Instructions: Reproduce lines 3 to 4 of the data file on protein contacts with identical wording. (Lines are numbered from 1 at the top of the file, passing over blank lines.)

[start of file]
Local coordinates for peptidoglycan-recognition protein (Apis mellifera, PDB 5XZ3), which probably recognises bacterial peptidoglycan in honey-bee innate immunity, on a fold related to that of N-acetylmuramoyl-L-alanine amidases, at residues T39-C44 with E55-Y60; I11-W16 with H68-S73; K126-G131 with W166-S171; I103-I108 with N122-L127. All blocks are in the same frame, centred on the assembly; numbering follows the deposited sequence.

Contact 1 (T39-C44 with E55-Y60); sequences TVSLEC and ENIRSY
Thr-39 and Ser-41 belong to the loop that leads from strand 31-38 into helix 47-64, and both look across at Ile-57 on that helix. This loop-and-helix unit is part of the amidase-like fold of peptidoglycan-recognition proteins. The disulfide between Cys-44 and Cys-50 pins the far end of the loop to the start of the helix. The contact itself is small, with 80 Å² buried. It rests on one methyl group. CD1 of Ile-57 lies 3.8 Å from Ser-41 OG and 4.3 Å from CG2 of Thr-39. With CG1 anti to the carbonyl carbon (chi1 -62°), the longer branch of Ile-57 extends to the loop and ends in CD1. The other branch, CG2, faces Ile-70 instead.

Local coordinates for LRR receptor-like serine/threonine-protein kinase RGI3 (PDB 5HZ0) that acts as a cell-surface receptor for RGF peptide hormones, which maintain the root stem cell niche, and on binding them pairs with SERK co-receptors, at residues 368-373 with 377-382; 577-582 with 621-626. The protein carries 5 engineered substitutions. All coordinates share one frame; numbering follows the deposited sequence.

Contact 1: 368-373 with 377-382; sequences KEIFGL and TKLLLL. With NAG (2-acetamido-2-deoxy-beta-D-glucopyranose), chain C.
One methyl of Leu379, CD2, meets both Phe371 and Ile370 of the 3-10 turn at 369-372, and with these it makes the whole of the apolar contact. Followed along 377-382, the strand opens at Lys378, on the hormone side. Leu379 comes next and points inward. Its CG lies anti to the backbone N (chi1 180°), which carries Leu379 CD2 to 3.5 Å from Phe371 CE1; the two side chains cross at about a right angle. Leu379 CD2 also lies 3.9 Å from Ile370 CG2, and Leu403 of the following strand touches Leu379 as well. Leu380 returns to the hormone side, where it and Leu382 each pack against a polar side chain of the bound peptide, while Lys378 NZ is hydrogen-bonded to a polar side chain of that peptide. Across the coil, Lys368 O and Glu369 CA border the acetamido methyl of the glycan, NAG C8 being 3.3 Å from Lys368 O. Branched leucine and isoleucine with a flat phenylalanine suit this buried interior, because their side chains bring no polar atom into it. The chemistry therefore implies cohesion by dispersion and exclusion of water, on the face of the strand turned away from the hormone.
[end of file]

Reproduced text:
Thr-39 and Ser-41 belong to the loop that leads from strand 31-38 into helix 47-64, and both look across at Ile-57 on that helix. This loop-and-helix unit is part of the amidase-like fold of peptidoglycan-recognition proteins. The disulfide between Cys-44 and Cys-50 pins the far end of the loop to the start of the helix. The contact itself is small, with 80 Å² buried. It rests on one methyl group. CD1 of Ile-57 lies 3.8 Å from Ser-41 OG and 4.3 Å from CG2 of Thr-39. With CG1 anti to the carbonyl carbon (chi1 -62°), the longer branch of Ile-57 extends to the loop and ends in CD1. The other branch, CG2, faces Ile-70 instead.

Local coordinates for LRR receptor-like serine/threonine-protein kinase RGI3 (PDB 5HZ0) that acts as a cell-surface receptor for RGF peptide hormones, which maintain the root stem cell niche, and on binding them pairs with SERK co-receptors, at residues 368-373 with 377-382; 577-582 with 621-626. The protein carries 5 engineered substitutions. All coordinates share one frame; numbering follows the deposited sequence.